Yesterday, KU kindly told us about their collaboration with the World Wildlife Fund (WWF). Together, they are conducting a study to determine the ecological flow of Kaligandaki river, one of the largest rivers in Nepal. According to KU, the river’s ecosystem is particularly “complex as it includes aquatic invertebrates, flora, vertebrates, hydrology, geo-morphology, hydraulics, sociology-cultural and livelihood aspects.” The Associate Dean at KU’s School of Engineering wrote “We are deploying both traditional and modern technology to get the information from ground including UAVs. In this case we are using the DJI Phantoms,” which “reduced largely our field investigation time. The results are interesting and promising.” I look forward to sharing these results in a future blog post.

kali-gandaki-river

Lastly, KU’s Engineering Department has integrated the use of the robotics platforms directly into their courses, enabling Geomatics Engineering students to use the robots as part of their end-of-semester projects. In sum, KU has done truly outstanding work following our capacity building efforts and deserve extensive praise. (Alas, it seems that KLL has made little to no use of the aerial technologies or the software since our training 10 months ago).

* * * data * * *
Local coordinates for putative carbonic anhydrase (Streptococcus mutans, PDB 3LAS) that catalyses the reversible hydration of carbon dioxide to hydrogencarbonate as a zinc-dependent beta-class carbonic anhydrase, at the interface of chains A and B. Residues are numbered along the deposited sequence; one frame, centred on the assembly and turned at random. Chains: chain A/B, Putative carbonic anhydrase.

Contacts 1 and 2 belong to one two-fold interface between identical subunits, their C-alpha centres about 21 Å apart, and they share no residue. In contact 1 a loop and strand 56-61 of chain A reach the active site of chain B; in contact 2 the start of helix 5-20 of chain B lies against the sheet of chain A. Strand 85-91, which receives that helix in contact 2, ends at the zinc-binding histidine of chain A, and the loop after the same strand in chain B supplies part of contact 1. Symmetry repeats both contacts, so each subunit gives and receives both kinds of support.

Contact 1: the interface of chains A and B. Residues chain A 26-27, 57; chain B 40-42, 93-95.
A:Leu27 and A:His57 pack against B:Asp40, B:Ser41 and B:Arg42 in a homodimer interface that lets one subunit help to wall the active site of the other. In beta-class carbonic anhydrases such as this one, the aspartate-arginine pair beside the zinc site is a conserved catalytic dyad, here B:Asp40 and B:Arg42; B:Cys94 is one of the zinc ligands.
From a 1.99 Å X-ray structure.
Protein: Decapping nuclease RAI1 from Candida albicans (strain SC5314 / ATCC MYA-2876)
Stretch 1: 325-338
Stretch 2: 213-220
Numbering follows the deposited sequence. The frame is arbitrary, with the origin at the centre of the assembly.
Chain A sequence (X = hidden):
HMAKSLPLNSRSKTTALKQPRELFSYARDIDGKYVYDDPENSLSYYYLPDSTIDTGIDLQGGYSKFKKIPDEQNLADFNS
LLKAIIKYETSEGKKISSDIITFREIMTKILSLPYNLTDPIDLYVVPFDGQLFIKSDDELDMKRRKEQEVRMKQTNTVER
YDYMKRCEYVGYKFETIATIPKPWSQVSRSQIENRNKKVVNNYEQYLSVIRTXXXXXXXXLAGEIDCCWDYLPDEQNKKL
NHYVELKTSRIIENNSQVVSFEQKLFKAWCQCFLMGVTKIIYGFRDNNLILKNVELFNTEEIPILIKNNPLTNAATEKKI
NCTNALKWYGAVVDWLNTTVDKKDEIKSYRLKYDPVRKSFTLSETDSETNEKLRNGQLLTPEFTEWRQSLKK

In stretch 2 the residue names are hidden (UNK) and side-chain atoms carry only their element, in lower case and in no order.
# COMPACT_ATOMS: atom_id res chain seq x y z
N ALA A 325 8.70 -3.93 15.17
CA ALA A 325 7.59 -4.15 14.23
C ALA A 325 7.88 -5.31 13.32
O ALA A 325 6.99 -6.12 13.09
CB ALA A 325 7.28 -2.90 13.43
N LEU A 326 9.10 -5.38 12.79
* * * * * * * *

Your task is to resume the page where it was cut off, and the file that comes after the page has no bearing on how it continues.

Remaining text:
Several months after the training in Nepal, we were approached by a British company that needed aerial surveys of specific areas for a project that the Nepal Government had contracted them to carry out. So they wanted to hire us for this project. We proposed instead that they hire our partners at Kathmandu Flying Labs since the latter are more than capable to carry out the surveys themselves. In other words, we actively drive business opportunities to Flying Labs partners. Helping to create local jobs and local businesses around robotics as a service is one of our key goals and the final phase of the Flying Labs framework.

So when we heard last week that USAID’s Global Development Lab was looking to hire a foreign company to carry out aerial surveys for a food security project in Nepal, we jumped on a call with USAID to let them know about the good work carried out by Kathmandu Flying Labs. We clearly communicated to our USAID colleagues that there are perfectly qualified Nepali pilots who can carry out the same aerial surveys. USAID’s Development Lab will be meeting with Kathmandu Flying Labs during their next visit in September.